(The comments discuss not only the phenomenon of lynching, but Rachel’s right to post the picture as support for a lesson. I use these words to accompany this post because Baldwin’s portrait of this man and the child he was constitute one of the most incisive, searing analyses of racism and identity I have ever encountered. The story seamlessly joins this crime and the ones he commits in turn as an adult with the his married life and the celebratory atmosphere of the murder; Baldwin recognizes that they are inseparable. The child’s horror is his excitement; the man’s hatred is his passion. The story’s descriptions of brutality are as unswervingly graphic as the photograph. I was leery of including them in full for the reasons stated by the commenters on that post.)
It had been night, as it was now, he was in the car between his mother and his father, sleepy, his head in his mother’s lap, and yet full of excitement. The singing came from far away, across the dark fields. There were no lights anywhere. They had said good-bye to all the others and turned off on this dark dirt road. They were almost home.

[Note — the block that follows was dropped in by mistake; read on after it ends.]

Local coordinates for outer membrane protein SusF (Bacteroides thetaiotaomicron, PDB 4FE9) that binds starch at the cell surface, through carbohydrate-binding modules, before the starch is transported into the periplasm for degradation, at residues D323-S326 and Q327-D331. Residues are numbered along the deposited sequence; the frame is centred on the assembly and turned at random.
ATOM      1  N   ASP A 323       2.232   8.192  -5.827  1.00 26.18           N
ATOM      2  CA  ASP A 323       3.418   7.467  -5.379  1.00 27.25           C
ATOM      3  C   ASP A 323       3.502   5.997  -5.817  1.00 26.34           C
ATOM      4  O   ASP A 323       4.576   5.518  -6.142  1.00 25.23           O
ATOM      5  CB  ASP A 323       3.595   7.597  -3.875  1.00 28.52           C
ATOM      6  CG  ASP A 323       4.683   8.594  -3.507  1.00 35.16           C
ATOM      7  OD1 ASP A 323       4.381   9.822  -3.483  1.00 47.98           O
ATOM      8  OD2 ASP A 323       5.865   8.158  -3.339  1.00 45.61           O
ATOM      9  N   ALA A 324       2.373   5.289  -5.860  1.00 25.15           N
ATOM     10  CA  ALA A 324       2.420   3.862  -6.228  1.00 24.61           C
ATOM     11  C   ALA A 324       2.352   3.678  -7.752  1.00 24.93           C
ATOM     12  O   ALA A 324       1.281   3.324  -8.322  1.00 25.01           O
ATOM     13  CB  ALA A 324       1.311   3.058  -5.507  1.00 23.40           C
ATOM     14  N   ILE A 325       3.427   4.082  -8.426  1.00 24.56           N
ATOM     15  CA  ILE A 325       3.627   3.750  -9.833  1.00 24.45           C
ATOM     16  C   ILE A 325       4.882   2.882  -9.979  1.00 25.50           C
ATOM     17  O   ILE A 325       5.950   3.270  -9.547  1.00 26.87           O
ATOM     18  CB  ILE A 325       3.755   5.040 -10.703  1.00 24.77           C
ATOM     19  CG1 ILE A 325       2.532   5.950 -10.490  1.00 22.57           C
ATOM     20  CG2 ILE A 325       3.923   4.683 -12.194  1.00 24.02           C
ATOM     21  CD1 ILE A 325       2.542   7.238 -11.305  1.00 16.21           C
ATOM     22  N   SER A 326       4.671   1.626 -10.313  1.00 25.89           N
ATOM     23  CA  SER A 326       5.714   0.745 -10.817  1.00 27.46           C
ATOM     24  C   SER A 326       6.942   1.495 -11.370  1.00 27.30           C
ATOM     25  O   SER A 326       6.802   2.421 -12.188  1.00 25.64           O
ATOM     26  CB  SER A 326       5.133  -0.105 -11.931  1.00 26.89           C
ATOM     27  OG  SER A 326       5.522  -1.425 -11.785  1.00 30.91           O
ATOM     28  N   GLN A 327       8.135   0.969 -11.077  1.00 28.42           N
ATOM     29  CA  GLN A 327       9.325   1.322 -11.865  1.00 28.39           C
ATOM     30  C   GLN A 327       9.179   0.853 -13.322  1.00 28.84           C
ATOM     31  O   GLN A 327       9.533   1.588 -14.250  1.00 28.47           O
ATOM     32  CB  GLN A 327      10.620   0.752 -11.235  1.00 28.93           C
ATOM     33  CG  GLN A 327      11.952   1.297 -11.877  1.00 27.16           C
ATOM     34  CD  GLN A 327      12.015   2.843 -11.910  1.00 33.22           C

A lynching was often a community event, like a picnic or a parade. It took place in broad daylight. It usually wasn’t attended even by the appearance of shame.
“I guess they singing for him” his father said, seeming very weary and subdued now. “Even when they’re said, they sound like they just about to go and tear off a piece.” He yawned and leaned across the boy and slapped his wife lightly on the shoulder, allowing his hand to rest there for a moment. “Don’t they?”
Rachel’s post focuses on one of the onlookers (although it seems strange to imply that she was not a participant): a little white girl who is standing on the left with her hands clasped in front of her, only a few feet away from the murdered man. She’s an avid spectator, but as calm and happy as if she were watching a three-legged race. There is no shame or regret in her expression whatsoever. She is glad to have been there.
The smoke poured up; the hands dropped out of sight; a cry went up from the crowd.
Rachel posted the photo for two reasons. First of all, she wanted to show what our history of racism really extended to, and what people who joke about lynching are really referencing. Second, she wanted to show the result of a lack of empathy; the level of suffering that it renders invisible, inconsequential. That girl looked at this horrible death and laughed.